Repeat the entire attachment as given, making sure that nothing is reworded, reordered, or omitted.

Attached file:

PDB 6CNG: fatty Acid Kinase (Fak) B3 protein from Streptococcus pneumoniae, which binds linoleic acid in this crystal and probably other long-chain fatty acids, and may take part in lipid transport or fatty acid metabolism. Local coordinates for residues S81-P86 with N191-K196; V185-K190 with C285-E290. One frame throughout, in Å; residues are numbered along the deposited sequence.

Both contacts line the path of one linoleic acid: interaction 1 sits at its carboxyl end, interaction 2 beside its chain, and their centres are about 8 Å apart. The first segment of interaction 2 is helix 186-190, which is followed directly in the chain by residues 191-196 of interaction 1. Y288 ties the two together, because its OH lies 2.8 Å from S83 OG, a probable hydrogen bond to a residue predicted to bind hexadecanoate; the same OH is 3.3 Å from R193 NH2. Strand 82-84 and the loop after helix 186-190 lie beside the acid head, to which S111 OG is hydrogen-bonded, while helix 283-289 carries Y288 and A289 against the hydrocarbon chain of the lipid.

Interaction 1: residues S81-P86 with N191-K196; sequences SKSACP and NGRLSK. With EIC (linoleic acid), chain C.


PDB 6CNG: fatty Acid Kinase (Fak) B3 protein from Streptococcus pneumoniae, which binds linoleic acid in this crystal and probably other long-chain fatty acids, and may take part in lipid transport or fatty acid metabolism. Local coordinates for residues S81-P86 with N191-K196; V185-K190 with C285-E290. One frame throughout, in Å; residues are numbered along the deposited sequence.

Both contacts line the path of one linoleic acid: interaction 1 sits at its carboxyl end, interaction 2 beside its chain, and their centres are about 8 Å apart. The first segment of interaction 2 is helix 186-190, which is followed directly in the chain by residues 191-196 of interaction 1. Y288 ties the two together, because its OH lies 2.8 Å from S83 OG, a probable hydrogen bond to a residue predicted to bind hexadecanoate; the same OH is 3.3 Å from R193 NH2. Strand 82-84 and the loop after helix 186-190 lie beside the acid head, to which S111 OG is hydrogen-bonded, while helix 283-289 carries Y288 and A289 against the hydrocarbon chain of the lipid.

Interaction 1: residues S81-P86 with N191-K196; sequences SKSACP and NGRLSK. With EIC (linoleic acid), chain C.